Lack of clarity in Nevada’s medical marijuana law opens the door for litigation over employer requirements to accommodate workers who use medicinal marijuana, lawyers told a state advisory panel Wednesday.
Edwin Keller Jr. and Robert Spretnak, labor and employment law attorneys, told the Advisory Commission on the Administration of Justice that a constitutional amendment passed by voters in 2000 legalizing marijuana for medical use did not require employers to accommodate workers who use it.
But a law passed by the 2013 Legislature setting up a regulatory and taxing structure to implement commercial medical marijuana is ambiguous and ripe for legal action, they said.
“One thing we share is, there’s a lack of guidance due to the ambiguities in the statutes,” said Spretnak, who represents employees in his legal practice. Keller is an employer attorney.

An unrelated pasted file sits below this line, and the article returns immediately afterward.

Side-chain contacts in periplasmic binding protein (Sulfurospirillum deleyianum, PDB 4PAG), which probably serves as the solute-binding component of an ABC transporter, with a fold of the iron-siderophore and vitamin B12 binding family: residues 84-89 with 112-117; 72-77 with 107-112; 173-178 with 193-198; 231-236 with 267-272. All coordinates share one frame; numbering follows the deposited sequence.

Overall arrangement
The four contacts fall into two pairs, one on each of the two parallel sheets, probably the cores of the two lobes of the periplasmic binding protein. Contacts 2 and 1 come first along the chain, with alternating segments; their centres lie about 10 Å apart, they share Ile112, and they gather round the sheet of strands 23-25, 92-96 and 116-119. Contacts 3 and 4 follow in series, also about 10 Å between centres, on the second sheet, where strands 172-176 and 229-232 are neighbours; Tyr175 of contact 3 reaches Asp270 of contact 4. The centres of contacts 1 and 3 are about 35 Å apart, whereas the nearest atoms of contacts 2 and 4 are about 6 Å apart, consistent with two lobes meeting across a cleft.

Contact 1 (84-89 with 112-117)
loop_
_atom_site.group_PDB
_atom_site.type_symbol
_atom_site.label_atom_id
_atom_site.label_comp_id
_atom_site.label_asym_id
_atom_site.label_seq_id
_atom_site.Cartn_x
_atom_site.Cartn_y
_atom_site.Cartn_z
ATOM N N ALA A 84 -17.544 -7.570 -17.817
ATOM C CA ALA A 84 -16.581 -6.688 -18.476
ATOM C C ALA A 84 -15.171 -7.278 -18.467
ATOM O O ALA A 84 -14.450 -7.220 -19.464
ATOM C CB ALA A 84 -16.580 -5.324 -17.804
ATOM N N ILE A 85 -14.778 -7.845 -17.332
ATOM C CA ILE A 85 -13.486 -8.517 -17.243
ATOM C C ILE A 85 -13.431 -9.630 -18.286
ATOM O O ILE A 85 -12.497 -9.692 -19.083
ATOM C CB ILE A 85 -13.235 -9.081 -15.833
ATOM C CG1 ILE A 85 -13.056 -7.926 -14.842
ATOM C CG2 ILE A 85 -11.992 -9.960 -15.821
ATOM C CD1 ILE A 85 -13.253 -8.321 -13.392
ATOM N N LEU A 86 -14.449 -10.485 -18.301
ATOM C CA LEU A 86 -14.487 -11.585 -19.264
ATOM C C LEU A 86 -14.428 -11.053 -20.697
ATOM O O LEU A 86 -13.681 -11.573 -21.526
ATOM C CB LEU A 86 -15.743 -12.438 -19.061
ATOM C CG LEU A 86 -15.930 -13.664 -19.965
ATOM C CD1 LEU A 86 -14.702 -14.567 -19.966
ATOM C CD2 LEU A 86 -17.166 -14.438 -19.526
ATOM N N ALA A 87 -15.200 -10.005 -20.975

The state law says employers are not required to allow use of medical marijuana in the workplace or modify jobs or working conditions for someone who does.
But the law also says an employer must “attempt to make reasonable accommodations” for employees who hold a valid medical marijuana card so long as marijuana use doesn’t pose a threat of harm or danger, cause undue hardship on the employer, or prohibit the employee from fulfilling any or all of their responsibilities. [Read more at the Las Vegas Review Journal]